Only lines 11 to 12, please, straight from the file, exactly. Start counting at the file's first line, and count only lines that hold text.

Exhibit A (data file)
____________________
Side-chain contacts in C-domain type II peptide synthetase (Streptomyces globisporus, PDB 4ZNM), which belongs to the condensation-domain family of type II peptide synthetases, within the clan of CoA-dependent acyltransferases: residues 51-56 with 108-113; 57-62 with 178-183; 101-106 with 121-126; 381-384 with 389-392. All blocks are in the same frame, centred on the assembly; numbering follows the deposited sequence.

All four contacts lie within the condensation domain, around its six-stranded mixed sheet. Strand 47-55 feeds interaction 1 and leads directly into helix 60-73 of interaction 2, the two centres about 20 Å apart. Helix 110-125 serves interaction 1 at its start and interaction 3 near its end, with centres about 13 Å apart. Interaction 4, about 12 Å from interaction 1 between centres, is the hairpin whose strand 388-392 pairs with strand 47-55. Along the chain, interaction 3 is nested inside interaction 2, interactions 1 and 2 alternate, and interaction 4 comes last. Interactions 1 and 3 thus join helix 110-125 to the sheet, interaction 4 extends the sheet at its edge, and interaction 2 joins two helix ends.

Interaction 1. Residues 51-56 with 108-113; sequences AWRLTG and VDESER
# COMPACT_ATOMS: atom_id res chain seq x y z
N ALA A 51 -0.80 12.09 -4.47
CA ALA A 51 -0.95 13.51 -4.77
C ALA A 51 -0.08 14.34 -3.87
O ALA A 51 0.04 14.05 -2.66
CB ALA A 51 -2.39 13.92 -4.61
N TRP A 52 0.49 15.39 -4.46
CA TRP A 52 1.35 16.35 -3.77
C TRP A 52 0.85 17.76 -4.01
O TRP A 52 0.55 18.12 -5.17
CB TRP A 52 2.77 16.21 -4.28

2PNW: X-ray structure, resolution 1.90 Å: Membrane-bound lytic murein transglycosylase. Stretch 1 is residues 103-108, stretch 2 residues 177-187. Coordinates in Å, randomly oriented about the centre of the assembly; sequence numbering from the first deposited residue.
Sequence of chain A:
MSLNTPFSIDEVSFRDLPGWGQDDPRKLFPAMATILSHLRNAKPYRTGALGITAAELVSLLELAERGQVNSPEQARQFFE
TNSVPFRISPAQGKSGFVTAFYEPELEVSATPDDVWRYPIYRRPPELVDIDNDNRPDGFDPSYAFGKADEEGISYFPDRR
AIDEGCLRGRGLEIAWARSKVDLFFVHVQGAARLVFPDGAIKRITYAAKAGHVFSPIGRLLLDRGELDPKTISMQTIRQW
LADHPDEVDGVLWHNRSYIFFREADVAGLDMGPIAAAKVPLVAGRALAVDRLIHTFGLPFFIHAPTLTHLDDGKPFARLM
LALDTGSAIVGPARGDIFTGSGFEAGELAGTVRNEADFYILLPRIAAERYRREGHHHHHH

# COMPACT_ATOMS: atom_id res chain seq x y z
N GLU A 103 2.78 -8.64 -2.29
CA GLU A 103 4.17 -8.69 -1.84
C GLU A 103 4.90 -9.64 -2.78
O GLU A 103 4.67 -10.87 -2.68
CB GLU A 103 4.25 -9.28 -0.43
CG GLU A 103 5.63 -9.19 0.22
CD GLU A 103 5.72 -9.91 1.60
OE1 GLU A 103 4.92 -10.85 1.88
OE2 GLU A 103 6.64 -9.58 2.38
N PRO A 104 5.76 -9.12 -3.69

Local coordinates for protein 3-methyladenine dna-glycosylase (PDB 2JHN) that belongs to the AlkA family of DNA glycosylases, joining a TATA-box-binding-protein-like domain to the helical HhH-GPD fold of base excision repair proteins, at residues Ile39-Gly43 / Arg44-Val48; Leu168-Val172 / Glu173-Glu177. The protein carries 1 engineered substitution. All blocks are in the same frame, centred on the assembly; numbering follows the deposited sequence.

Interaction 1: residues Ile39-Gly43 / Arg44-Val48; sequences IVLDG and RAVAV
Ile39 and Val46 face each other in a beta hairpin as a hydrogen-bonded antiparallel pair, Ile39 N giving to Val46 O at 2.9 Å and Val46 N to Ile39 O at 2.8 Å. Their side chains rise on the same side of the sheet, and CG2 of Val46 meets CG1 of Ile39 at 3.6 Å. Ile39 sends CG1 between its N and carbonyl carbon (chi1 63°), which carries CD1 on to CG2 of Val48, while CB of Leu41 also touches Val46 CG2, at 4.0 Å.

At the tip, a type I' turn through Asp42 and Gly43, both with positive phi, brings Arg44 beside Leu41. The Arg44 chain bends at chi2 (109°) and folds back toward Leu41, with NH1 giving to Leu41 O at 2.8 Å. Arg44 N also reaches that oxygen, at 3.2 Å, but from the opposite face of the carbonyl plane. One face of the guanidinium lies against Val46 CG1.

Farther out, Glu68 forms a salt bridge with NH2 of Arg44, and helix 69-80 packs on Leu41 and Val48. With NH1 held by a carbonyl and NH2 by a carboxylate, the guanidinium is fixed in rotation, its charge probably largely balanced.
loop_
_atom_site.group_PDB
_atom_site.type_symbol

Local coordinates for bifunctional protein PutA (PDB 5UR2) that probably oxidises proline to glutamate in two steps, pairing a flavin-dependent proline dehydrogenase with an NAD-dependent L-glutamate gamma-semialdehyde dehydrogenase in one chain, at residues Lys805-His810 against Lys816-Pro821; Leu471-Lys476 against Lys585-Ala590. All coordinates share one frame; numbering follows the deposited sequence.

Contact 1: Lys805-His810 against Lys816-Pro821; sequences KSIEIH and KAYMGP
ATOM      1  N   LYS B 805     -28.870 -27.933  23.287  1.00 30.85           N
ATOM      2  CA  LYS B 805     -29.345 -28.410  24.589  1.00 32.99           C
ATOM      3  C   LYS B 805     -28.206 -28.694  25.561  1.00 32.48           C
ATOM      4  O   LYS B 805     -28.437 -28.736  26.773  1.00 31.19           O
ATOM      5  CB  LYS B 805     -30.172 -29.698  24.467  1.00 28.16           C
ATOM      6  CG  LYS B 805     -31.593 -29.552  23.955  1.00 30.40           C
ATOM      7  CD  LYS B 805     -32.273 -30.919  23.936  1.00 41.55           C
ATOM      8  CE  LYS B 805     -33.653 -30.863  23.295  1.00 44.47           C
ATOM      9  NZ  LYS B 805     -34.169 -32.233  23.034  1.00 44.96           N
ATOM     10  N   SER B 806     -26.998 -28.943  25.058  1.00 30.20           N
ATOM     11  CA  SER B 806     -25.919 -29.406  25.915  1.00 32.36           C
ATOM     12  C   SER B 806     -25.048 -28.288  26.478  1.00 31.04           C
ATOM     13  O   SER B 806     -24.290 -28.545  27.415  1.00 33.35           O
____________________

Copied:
CA TRP A 52 1.35 16.35 -3.77
C TRP A 52 0.85 17.76 -4.01